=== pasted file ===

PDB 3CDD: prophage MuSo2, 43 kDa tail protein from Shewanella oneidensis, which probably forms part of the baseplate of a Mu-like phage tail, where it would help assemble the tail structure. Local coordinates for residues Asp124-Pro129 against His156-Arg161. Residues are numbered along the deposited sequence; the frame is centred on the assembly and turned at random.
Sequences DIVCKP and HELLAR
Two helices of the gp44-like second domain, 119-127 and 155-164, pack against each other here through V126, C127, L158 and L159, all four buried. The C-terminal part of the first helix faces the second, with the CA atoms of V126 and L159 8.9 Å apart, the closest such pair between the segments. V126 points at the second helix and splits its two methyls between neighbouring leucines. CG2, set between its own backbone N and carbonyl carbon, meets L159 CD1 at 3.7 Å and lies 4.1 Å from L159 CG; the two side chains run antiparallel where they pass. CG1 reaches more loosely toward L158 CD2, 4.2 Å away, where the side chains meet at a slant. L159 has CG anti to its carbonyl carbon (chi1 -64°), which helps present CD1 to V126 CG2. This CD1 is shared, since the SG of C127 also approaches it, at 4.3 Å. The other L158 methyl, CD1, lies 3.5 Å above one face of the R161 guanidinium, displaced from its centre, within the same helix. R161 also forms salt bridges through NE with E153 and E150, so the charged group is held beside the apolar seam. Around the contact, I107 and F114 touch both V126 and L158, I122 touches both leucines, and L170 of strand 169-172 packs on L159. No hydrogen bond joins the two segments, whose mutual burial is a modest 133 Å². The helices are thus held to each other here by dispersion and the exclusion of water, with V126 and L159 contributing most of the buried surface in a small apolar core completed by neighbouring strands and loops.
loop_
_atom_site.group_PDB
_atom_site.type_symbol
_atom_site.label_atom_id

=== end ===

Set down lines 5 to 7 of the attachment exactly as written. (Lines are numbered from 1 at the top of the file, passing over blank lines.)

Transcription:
_atom_site.group_PDB
_atom_site.type_symbol
_atom_site.label_atom_id